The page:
Mopane worms ‘could help Aids nutrition’

Mopane worms, edible stinkbugs and other indigenous insects could be an important dietary supplement for poor people living with Aids, delegates to a symposium on the role of nutrition and traditional medicines in managing the disease heard in Cape Town on Tuesday.

”People need to learn to value their own culture and all aspects of it, particularly when it leads to better nutrition,” Transvaal Museum entomologist Dr Rob Toms told the symposium, convened by the Medical Research Council.

Recent analyses showed that Mopane worms, known locally as Masonja, contained more than 60% protein, 16,7% crude fat and 10,7% minerals.

They were the most important edible insect in South Africa in terms of market size and widespread usage, and in their native Limpopo Province were available to the poorest of the poor.

However environmental degradation and unsustainable harvesting had reduced harvests in some areas, while the tradition of eating them was being discouraged, sometimes by churches that opposed entomophagy (the eating of insects), or simply by a westernised aversion to what was seen as ”uncivilised” behaviour.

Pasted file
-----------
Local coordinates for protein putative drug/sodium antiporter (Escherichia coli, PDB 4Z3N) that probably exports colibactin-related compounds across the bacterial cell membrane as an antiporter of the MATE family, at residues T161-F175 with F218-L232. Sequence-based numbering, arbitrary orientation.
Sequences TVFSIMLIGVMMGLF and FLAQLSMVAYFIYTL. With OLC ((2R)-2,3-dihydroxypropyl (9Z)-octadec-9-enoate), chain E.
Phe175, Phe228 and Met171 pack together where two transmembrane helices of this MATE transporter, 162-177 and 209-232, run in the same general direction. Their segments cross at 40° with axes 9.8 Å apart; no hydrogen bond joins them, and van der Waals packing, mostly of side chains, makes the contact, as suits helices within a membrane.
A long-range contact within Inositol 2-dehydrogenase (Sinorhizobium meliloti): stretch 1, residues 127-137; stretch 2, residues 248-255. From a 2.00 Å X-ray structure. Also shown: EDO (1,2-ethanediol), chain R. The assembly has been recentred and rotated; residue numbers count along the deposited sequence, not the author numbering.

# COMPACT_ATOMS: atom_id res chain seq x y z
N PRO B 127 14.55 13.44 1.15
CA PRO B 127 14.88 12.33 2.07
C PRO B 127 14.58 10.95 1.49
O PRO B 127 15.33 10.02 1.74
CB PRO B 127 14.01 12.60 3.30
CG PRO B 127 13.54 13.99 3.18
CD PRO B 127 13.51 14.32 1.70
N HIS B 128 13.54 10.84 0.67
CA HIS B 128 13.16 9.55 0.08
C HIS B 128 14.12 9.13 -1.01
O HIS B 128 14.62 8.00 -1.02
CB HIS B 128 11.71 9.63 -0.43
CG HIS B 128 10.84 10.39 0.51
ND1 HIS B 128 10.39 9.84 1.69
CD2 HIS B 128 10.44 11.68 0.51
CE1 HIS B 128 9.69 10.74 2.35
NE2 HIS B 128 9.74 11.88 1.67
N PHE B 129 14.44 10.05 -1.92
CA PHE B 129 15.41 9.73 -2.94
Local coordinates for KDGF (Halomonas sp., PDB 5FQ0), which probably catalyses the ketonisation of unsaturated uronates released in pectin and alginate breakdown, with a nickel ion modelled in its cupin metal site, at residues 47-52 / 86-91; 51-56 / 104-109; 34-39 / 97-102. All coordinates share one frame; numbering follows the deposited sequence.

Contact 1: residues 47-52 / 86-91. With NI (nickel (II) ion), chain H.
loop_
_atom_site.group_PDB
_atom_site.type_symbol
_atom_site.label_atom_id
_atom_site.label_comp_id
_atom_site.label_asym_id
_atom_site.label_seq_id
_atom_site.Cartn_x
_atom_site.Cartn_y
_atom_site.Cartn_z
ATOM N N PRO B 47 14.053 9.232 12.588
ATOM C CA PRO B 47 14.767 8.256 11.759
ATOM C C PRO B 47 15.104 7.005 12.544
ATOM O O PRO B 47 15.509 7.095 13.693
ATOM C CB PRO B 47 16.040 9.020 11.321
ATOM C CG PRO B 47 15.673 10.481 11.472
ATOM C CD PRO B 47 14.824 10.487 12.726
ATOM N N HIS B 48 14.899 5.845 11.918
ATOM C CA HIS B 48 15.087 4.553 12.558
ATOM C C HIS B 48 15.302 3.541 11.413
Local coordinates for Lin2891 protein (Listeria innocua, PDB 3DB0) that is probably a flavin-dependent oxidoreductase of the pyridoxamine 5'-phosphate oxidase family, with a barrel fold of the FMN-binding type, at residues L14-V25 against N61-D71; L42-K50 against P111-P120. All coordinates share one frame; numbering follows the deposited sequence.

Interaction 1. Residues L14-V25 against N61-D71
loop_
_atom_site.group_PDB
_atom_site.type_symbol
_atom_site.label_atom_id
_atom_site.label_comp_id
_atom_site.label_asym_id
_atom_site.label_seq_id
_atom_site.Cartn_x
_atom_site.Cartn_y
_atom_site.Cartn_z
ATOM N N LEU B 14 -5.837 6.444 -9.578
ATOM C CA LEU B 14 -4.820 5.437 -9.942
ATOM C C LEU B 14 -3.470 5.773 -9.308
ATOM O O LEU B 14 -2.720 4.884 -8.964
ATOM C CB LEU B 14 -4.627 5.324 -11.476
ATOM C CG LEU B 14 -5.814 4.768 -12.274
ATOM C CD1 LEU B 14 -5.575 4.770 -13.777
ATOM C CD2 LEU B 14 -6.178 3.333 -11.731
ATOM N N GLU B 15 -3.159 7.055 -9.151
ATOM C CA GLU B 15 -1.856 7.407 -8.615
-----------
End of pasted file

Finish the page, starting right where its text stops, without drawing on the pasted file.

”It’s clear that in the treatment of Aids, people who are very sick can recover to a certain extent,” he said.

”In order to be able to fight Aids, you’ve got to be healthy. In order to be healthy, you’ve got to have adequate nutrition.

”Some of the people who suffer are very poor. You can’t tell them to go and buy [nutritional] supplements at a chemist — they simply haven’t got the money. The Mopane worm is a cheap, readily available source of protein.

”But one can also use other indigenous foods and insects: any edible insect could be seen as a potential source of protein, and of course fat and minerals as well.”

Special care should be taken to teach Aids orphans about their culture, Toms said.

The museum had produced posters of the worm, which were being distributed at schools in Limpopo. He showed symposium delegates slides of the worm and the stages of its life cycle as pupa, moth and egg, as well as photographs of Limpopo residents selling and preparing edible stinkbugs, known as Thongolifha in Venda.

The pungent smell was removed from the bugs either by swilling them around in a bucket of warm water, which caused the panicked insects to release their defensive secretion, or by breaking off the heads and squeezing out the glands.

Stinkbugs were either boiled, then dried and eaten straight as a snack, or fried with salt and eaten with pap.

”They’ve got no flavour of their own,” he said. – Sapa

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Ben Maclennan
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